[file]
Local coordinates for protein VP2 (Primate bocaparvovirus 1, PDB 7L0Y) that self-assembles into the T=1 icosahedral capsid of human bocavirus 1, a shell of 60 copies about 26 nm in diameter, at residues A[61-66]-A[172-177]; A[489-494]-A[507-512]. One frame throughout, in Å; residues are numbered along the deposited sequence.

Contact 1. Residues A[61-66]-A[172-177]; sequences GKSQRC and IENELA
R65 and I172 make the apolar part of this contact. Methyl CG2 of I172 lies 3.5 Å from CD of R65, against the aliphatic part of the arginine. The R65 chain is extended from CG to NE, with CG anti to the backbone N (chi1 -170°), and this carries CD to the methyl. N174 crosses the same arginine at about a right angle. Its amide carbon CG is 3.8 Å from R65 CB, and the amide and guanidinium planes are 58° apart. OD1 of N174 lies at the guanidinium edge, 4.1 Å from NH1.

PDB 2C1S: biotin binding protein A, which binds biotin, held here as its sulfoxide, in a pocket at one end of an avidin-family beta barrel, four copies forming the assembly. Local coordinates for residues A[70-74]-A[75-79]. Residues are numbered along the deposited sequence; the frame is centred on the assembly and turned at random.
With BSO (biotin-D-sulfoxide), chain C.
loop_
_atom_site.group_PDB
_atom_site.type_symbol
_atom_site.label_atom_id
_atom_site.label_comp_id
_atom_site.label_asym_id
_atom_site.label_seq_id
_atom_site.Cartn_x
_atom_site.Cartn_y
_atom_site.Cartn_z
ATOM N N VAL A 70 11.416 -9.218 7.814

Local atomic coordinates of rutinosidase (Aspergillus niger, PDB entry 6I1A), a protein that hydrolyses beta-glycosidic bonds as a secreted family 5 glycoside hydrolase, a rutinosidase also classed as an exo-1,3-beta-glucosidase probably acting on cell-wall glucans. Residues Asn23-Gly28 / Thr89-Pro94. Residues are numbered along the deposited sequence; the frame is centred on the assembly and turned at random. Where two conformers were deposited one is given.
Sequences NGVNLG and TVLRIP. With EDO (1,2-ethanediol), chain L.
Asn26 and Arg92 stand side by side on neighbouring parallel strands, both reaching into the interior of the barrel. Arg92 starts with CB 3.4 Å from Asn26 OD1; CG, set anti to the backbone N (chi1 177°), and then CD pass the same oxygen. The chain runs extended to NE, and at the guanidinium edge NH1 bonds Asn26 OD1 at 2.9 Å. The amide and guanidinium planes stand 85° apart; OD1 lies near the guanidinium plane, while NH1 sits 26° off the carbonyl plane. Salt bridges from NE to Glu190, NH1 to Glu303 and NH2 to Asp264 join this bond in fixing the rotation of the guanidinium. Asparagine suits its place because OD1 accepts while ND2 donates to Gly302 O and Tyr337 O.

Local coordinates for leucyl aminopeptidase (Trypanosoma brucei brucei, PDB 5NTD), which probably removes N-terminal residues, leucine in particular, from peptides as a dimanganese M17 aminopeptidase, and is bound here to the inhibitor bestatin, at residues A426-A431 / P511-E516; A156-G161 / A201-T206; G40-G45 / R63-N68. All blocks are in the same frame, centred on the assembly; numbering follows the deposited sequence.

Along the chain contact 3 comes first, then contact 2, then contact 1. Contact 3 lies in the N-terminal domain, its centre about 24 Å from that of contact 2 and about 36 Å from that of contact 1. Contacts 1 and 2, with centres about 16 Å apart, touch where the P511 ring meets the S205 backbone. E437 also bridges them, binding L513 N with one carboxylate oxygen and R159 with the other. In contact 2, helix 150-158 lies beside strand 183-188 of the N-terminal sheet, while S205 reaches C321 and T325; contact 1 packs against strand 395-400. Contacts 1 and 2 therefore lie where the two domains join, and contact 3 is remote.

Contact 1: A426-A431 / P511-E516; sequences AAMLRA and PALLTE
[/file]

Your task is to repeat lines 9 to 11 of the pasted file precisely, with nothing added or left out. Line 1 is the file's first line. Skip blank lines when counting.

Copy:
_atom_site.label_atom_id
_atom_site.label_comp_id
_atom_site.label_asym_id